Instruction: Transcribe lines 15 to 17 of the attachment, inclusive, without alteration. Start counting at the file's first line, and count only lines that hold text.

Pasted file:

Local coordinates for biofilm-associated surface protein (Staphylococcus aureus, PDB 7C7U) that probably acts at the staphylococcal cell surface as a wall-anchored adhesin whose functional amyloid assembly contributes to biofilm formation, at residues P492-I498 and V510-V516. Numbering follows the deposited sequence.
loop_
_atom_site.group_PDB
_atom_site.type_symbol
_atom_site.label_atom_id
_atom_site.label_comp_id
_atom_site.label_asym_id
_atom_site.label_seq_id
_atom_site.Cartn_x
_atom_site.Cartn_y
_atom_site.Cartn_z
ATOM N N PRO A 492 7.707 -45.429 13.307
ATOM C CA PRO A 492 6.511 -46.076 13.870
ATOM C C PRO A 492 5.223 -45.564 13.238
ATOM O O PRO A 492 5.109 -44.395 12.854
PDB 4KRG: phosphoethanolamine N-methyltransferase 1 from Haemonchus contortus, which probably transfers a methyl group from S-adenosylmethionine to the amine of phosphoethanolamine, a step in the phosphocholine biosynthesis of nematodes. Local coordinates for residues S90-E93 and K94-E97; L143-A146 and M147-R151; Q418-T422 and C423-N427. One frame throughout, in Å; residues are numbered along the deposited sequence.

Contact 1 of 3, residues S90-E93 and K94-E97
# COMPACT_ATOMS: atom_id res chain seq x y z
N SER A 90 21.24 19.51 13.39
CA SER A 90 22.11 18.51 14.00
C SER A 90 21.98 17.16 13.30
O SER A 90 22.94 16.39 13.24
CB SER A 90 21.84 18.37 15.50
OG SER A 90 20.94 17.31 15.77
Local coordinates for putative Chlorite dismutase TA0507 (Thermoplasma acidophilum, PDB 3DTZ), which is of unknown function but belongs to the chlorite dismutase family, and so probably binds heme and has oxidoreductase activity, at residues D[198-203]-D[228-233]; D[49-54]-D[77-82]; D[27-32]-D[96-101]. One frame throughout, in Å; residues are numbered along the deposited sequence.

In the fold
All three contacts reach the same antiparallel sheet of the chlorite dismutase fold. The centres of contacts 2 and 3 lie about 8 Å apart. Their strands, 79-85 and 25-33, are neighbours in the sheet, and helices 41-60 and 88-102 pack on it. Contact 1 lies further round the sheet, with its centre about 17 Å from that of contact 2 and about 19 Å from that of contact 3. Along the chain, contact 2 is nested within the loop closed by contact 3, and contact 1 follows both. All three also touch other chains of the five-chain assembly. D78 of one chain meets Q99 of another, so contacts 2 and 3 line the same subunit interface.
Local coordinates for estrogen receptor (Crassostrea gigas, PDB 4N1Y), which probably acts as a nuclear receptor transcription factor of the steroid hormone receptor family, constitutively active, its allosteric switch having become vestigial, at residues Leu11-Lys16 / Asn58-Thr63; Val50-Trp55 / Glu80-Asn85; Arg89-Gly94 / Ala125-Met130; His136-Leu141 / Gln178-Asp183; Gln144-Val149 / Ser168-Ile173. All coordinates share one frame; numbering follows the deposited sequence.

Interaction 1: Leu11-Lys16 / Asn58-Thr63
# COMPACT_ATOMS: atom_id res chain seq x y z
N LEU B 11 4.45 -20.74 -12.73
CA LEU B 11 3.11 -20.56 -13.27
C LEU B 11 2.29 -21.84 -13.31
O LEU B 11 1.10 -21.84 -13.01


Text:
ATOM O O PRO A 492 5.109 -44.395 12.854
PDB 4KRG: phosphoethanolamine N-methyltransferase 1 from Haemonchus contortus, which probably transfers a methyl group from S-adenosylmethionine to the amine of phosphoethanolamine, a step in the phosphocholine biosynthesis of nematodes. Local coordinates for residues S90-E93 and K94-E97; L143-A146 and M147-R151; Q418-T422 and C423-N427. One frame throughout, in Å; residues are numbered along the deposited sequence.

Contact 1 of 3, residues S90-E93 and K94-E97